Circa 1938 photo courtesy Joe Sonderman.
Circa 1938 photo courtesy Joe Sonderman. Description credit Route 66 Postcards Facebook page.
“Here is a very unusual Old Route 66 photo of the "KIMO THEATER, ALBUQUERQUE, NEW MEXICO” with a number of a number of Native American Indians posed in front. The billboard says that it is a “Special Program, KiMo Anniversary Week, We Americans – Indian Stage” program. We would guess this to be about 1938 based on the clothing and hats the other people were wearing in the crowd and the marque. This is the original marque which was upgraded in 1940. Those awnings went away about 1938. Photo courtesy of Joe Sonderman. Historically, the KiMo was built in 1927 to show both motion pictures and stage productions, the KiMo Theater has an important place among the elaborate palatial dream-theaters of the 1920s. KiMo, in the language of the nearby Isleta Pueblo, means “king of its kind,” and the name is certainly well deserved. The KiMo was the first theater constructed in the Pueblo Deco style, a fusion of ancient American Indian and Art Deco design. This short-lived style was highly unique during a time when Chinese and Egyptian designs were the predominant styles used for film palaces. Built for Italian immigrant Oreste Bachechi by the Boller Brothers firm at a cost of $150,000, the theater is a steel frame and brick building three-stories high, with retail shops flanking the entrance on both sides. Its exterior is finished with strongly textured light brown stucco embellished with ornamental details of glazed terra cotta tile and vividly-colored reliefs. The large marquee and vestibule entrance reflect remodeling from the 1950s. The interior is designed to look like the inside of a ceremonial kiva, with log-like ceiling beams painted with dance and hunting scenes. The interior also includes air vents disguised as Navajo rugs, chandeliers shaped like war drums and American Indian funeral canoes, wrought iron birds that descend the staircases, and rows of garlanded buffalo skulls with glowing amber eyes. Painted in oil by Carl Von Hassler, seven murals depict the Seven Cities of Cibola. Each image depicted throughout the theater was carefully chosen for its historical significance, including rain clouds, birds and swastikas. The swastika is an original Navajo symbol for life, freedom, and happiness that was applied to the KiMo long before Nazi Germany adopted the symbol. In 1961, a fire destroyed the stage and other areas of the theater. With the combined forces of suburban growth and competition, the theater fell into decline and closed in 1968. It was nearly demolished in the 1970s before the citizens of Albuquerque voted to purchase and restore it. The theater was listed in the National Register of Historic Places in 1977 and partly rehabilitated in 1981. The restoration was completed in the 1990s as part of downtown Albuquerque’s revitalization efforts—just in time for Route 66’s 75th-anniversary celebration in 2001."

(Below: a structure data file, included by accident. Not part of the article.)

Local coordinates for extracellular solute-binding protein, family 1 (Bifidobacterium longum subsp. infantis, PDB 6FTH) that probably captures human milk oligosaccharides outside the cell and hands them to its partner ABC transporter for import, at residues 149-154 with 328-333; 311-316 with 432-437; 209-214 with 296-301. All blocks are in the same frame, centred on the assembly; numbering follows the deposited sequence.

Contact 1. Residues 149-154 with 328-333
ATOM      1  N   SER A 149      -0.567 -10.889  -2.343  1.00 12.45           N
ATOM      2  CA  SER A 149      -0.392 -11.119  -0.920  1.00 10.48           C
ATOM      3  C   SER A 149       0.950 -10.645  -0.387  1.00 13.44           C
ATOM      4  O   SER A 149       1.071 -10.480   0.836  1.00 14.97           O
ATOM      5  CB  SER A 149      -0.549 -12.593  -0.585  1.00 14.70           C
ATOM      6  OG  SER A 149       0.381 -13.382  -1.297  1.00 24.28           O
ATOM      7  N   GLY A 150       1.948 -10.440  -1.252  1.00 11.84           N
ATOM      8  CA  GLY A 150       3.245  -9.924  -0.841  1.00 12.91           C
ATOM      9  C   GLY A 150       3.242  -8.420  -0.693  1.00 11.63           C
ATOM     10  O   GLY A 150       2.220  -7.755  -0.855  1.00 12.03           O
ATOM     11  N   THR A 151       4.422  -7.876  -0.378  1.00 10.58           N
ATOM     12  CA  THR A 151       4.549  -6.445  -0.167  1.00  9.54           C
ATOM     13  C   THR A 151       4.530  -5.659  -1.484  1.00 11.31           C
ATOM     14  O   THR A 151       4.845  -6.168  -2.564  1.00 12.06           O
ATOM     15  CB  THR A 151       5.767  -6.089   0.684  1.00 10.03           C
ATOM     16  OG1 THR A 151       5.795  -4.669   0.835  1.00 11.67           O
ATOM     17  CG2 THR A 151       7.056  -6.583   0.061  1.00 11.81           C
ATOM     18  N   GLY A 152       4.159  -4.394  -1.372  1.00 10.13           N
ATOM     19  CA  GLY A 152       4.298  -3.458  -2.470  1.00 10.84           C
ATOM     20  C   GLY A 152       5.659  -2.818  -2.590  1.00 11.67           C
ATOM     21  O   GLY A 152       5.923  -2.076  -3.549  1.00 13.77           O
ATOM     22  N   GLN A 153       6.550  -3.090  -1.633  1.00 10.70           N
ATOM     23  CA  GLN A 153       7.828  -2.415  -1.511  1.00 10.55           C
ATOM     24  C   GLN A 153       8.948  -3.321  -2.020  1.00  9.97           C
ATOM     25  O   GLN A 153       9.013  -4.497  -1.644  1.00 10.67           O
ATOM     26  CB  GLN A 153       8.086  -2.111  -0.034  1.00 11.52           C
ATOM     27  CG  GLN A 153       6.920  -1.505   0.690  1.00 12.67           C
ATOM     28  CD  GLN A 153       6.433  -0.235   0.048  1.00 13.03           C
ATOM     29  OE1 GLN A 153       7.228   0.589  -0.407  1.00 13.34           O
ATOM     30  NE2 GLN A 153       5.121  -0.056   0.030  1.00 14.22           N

No one has favorited this photo yet